Whether species that have persisted throughout historic climatic upheavals will survive contemporary climate change will depend on their ecological and physiological traits, their evolutionary potential, and potentially upon the resources that humans commit to prevent their extinction. For those species where temperatures influence sex determination, rapid global warming poses a unique risk of skewed sex ratios and demographic collapse. Here we review the specific mechanisms by which reptiles with temperature-dependent sex determination (TSD) may be imperilled at current rates of warming, and discuss the evidence for and against adaptation via behavioural or physiological means. We propose a scheme for ranking reptiles with TSD according to their vulnerability to rapid global warming, but note that critical data on the lability of the sex determining mechanism and on the heritability of behavioural and threshold traits are unavailable for most species. Nevertheless, we recommend a precautionary approach to management of reptiles identified as being at relatively high risk. In such cases, management should aim to neutralise directional sex ratio biases (e.g. by manipulating incubation temperatures or assisted migration) and promote adaptive processes, possibly by genetic supplementation of populations. These practices should aid species' persistence and buy time for research directed at more accurate prediction of species' vulnerability.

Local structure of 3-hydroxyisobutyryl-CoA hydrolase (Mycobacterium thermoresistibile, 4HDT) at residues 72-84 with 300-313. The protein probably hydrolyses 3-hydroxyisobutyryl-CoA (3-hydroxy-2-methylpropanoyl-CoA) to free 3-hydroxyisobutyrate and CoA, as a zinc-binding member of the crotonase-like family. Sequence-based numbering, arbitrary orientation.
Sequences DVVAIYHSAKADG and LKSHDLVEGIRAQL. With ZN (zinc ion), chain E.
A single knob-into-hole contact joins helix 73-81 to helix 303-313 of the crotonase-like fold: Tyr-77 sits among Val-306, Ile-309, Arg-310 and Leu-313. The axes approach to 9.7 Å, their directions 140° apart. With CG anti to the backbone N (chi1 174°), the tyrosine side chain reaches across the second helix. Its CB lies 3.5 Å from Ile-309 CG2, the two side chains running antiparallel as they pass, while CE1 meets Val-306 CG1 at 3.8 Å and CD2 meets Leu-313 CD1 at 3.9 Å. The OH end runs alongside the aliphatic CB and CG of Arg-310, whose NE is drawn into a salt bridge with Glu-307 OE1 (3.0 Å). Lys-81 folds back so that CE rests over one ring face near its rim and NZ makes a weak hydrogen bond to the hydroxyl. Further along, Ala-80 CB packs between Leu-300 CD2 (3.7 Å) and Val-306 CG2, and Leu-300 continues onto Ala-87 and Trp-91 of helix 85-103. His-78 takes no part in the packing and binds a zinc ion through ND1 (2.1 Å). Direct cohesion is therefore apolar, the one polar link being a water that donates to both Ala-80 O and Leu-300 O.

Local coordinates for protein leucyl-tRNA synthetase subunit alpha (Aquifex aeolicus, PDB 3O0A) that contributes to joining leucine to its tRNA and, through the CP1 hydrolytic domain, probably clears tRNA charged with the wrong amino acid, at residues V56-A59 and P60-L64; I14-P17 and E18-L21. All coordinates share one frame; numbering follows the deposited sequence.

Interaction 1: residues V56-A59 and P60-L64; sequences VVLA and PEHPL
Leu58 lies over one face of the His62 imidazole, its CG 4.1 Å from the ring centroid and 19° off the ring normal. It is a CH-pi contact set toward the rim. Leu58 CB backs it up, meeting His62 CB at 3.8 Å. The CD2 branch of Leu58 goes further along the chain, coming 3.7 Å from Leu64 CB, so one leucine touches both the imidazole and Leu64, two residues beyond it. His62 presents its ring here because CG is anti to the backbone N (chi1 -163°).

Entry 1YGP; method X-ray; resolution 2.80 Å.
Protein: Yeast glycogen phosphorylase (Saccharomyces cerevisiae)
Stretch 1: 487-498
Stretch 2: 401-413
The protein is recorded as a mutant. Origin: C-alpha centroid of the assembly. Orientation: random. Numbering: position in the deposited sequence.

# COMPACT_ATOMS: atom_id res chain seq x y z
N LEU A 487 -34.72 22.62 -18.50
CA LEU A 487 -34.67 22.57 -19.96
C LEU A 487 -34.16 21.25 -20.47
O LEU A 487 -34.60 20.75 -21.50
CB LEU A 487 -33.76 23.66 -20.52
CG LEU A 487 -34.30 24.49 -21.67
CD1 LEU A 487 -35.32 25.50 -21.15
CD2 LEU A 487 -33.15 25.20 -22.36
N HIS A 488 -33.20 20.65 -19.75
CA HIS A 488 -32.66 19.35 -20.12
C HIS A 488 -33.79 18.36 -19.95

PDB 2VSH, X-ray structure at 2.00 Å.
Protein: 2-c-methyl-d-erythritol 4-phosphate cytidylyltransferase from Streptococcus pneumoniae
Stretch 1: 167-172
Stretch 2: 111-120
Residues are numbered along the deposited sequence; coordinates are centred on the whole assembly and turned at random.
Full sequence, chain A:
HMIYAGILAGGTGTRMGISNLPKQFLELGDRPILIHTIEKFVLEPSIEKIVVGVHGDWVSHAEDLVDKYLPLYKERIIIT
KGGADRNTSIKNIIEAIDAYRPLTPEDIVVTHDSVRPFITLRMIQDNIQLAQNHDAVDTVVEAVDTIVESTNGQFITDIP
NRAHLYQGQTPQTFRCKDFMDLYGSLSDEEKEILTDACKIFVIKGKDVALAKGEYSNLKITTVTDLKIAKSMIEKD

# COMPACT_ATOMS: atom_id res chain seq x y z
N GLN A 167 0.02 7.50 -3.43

(c) 2010 S. Karger AG, Basel.